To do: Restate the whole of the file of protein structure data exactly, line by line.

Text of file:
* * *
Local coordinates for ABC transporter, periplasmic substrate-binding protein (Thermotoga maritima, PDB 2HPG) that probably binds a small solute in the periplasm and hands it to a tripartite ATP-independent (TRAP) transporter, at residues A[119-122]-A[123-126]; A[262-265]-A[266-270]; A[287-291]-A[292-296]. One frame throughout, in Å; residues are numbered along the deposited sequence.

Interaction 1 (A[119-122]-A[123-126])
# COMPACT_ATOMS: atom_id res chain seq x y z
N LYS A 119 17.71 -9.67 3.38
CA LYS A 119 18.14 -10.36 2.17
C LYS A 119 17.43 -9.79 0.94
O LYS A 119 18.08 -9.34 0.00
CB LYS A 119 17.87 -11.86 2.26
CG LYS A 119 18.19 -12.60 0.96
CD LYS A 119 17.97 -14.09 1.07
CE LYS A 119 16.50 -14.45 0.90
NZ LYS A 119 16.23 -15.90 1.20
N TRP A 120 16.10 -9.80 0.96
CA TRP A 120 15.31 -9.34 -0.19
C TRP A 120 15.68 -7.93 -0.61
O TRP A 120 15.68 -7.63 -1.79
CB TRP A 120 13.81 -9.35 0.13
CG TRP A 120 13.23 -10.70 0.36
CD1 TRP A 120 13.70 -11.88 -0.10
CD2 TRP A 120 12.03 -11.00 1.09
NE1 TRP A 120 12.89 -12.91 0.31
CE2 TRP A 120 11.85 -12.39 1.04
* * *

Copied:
Local coordinates for ABC transporter, periplasmic substrate-binding protein (Thermotoga maritima, PDB 2HPG) that probably binds a small solute in the periplasm and hands it to a tripartite ATP-independent (TRAP) transporter, at residues A[119-122]-A[123-126]; A[262-265]-A[266-270]; A[287-291]-A[292-296]. One frame throughout, in Å; residues are numbered along the deposited sequence.

Interaction 1 (A[119-122]-A[123-126])
# COMPACT_ATOMS: atom_id res chain seq x y z
N LYS A 119 17.71 -9.67 3.38
CA LYS A 119 18.14 -10.36 2.17
C LYS A 119 17.43 -9.79 0.94
O LYS A 119 18.08 -9.34 0.00
CB LYS A 119 17.87 -11.86 2.26
CG LYS A 119 18.19 -12.60 0.96
CD LYS A 119 17.97 -14.09 1.07
CE LYS A 119 16.50 -14.45 0.90
NZ LYS A 119 16.23 -15.90 1.20
N TRP A 120 16.10 -9.80 0.96
CA TRP A 120 15.31 -9.34 -0.19
C TRP A 120 15.68 -7.93 -0.61
O TRP A 120 15.68 -7.63 -1.79
CB TRP A 120 13.81 -9.35 0.13
CG TRP A 120 13.23 -10.70 0.36
CD1 TRP A 120 13.70 -11.88 -0.10
CD2 TRP A 120 12.03 -11.00 1.09
NE1 TRP A 120 12.89 -12.91 0.31
CE2 TRP A 120 11.85 -12.39 1.04